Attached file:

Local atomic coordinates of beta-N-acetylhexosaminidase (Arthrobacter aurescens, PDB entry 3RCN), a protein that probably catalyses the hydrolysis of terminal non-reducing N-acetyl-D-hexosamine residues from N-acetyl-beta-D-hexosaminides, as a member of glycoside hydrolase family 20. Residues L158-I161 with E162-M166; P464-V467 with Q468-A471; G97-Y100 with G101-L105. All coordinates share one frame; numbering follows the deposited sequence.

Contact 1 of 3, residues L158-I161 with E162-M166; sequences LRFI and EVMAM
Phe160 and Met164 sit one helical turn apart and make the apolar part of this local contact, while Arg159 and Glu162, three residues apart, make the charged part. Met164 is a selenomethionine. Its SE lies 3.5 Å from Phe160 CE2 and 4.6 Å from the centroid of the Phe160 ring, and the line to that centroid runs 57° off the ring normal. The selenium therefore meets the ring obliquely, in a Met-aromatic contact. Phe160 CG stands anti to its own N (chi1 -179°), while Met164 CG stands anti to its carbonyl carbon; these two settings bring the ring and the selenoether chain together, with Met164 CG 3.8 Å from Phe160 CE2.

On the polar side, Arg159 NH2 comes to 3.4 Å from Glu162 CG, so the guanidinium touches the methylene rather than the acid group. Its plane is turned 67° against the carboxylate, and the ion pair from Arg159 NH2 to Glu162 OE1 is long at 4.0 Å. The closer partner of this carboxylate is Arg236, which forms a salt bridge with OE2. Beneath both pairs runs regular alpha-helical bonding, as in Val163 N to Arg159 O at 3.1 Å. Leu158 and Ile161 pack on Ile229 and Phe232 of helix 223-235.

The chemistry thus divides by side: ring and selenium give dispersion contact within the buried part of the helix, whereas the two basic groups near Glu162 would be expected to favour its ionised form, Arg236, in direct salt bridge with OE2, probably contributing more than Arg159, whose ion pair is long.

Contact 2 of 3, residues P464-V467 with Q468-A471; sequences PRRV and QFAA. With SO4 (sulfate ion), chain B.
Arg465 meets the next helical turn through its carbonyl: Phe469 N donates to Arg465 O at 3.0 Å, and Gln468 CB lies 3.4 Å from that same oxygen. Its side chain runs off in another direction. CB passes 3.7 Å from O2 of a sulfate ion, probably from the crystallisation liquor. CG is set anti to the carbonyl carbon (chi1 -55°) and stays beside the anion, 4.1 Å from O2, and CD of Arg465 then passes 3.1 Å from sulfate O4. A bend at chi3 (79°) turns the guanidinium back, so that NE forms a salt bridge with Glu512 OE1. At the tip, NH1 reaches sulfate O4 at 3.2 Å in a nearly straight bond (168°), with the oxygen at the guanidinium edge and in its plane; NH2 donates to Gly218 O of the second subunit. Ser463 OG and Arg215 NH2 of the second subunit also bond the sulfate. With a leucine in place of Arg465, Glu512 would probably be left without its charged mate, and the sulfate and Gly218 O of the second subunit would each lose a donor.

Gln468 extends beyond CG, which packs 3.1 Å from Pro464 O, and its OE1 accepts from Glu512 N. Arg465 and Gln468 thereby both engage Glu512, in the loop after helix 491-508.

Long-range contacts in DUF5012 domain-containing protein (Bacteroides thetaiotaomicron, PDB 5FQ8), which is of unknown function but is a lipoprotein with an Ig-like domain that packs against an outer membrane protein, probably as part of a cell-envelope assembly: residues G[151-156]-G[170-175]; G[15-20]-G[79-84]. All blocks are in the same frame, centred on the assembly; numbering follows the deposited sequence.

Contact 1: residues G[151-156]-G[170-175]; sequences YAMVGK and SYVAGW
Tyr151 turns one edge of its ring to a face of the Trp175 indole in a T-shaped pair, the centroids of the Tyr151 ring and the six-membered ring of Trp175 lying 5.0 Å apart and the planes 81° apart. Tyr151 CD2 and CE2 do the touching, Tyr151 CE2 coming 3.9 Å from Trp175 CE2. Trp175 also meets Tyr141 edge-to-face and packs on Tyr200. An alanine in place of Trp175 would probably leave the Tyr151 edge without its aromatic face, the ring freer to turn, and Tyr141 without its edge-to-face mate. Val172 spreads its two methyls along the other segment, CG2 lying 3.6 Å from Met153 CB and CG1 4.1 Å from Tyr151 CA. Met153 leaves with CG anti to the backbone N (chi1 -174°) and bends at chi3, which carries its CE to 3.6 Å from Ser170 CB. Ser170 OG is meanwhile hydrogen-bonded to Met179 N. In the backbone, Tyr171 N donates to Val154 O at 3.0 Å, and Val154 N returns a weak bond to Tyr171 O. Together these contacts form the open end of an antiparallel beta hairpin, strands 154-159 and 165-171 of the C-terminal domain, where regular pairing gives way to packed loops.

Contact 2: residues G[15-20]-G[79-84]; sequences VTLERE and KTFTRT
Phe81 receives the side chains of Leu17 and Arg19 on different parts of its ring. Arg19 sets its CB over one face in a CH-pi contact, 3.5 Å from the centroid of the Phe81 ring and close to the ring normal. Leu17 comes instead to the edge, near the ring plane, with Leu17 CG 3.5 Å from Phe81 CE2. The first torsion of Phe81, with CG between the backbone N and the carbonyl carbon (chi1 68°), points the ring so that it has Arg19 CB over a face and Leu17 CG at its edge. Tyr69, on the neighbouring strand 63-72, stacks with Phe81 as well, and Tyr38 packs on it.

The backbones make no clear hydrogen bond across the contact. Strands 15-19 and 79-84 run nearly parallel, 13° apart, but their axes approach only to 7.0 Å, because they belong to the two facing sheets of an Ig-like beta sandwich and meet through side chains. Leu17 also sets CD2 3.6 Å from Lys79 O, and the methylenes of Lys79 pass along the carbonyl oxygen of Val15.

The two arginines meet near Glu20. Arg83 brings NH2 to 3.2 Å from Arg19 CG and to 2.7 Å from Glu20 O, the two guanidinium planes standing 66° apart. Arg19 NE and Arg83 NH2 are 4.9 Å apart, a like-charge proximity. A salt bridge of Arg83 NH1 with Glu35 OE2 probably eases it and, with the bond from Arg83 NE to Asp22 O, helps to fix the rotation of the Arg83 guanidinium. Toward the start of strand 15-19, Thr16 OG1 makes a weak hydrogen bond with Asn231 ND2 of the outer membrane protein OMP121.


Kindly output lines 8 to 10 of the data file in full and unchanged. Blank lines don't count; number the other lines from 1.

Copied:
Gln468 extends beyond CG, which packs 3.1 Å from Pro464 O, and its OE1 accepts from Glu512 N. Arg465 and Gln468 thereby both engage Glu512, in the loop after helix 491-508.

Long-range contacts in DUF5012 domain-containing protein (Bacteroides thetaiotaomicron, PDB 5FQ8), which is of unknown function but is a lipoprotein with an Ig-like domain that packs against an outer membrane protein, probably as part of a cell-envelope assembly: residues G[151-156]-G[170-175]; G[15-20]-G[79-84]. All blocks are in the same frame, centred on the assembly; numbering follows the deposited sequence.

Contact 1: residues G[151-156]-G[170-175]; sequences YAMVGK and SYVAGW